At West Yorkshire Playhouse, Leeds
Some people are going to hate watching this play – seeing how bankers spent bonuses, how champagne is drunk like water and how 100,000 is considered pocket change.
But it's hard to imagine a better vehicle for an actor to really showcase themselves with a variety of genuine soapbox moments.
William Nicholson's attack on the bankers and the system they abused to send us all to the poorhouse couldn't be more timely.
It being so of its moment means the play may have a limited shelf life, but in striking while the iron is hot, Nicholson has created a violently angry play that, nevertheless, is resolutely not one-sided.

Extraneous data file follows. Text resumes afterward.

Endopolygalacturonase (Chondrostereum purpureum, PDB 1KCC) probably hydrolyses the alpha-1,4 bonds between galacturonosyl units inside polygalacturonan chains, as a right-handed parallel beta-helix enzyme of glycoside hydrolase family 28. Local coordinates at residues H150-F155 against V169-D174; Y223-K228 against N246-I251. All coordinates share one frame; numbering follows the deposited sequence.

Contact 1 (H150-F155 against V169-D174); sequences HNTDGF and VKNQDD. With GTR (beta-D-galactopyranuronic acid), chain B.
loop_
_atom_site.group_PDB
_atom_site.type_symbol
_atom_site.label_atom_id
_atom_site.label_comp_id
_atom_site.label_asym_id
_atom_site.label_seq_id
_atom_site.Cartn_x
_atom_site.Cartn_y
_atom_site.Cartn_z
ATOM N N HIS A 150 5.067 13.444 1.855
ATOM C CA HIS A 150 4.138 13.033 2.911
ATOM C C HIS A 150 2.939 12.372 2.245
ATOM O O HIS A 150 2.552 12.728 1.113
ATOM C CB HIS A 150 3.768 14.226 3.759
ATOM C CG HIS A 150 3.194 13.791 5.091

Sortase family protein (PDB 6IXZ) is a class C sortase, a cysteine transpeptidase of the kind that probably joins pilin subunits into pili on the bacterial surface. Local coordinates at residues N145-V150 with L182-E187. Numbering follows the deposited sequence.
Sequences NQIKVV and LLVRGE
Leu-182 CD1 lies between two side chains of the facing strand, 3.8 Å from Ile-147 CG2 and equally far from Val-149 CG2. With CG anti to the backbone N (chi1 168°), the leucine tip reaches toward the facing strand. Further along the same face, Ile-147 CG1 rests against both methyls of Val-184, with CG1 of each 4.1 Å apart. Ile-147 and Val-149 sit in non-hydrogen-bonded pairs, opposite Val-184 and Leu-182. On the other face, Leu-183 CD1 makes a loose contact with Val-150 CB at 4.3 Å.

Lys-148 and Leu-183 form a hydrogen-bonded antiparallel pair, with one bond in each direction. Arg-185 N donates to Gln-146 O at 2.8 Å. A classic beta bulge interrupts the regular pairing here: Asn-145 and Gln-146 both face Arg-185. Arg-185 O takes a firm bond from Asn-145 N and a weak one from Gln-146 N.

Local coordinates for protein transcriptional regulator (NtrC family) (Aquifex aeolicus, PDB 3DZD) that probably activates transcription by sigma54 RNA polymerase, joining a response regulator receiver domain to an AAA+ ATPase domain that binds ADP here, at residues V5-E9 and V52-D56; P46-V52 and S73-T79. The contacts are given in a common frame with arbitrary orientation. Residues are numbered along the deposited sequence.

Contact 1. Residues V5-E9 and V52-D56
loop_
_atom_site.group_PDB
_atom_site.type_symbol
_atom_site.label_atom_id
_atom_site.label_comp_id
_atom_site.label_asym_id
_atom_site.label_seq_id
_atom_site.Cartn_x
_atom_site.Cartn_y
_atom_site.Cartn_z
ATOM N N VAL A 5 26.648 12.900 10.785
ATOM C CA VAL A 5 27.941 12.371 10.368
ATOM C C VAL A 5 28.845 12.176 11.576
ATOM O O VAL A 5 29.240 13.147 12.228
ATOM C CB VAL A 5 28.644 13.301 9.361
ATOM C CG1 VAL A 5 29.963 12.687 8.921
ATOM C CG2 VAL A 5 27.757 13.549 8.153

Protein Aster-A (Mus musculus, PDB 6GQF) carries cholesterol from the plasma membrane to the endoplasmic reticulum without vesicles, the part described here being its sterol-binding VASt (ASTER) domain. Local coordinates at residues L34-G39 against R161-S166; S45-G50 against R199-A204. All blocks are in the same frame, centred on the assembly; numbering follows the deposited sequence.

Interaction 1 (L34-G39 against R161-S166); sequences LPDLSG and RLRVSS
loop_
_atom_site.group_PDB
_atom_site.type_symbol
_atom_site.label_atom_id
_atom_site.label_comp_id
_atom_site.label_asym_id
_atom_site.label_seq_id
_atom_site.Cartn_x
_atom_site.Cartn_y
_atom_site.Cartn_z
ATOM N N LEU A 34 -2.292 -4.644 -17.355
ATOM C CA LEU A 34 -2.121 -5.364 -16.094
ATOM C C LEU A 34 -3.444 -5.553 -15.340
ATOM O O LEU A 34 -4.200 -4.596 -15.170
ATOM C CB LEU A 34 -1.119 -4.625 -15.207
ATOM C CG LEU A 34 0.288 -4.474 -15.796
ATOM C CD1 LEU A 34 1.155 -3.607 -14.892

Nick is a banker and it is his world that audiences will be compelled to view and be repulsed by equally. His Damien Hirst Spot painting besmirches the walls of his Elizabethan mansion (money can't buy class is one of the many accusations Nicholson throws at the banker). His latest work of art is to be installed by Humphrey, an old university friend.
While Humphrey got the girl, Christine, who both were in love with at uni, Nick got everything else.
Nick has invited his old friends to stay for the weekend after delivering and installing the work of art, and resentments old and new soon make themselves felt.
The muscular language is reminiscent of Mamet. That Nicholson invents a group of violent "ramblers" to introduce dramatic tension reveal a weakness in the play – where grandstanding speeches are at the heart of the script, some sense of tension is sacrificed.
To November 13.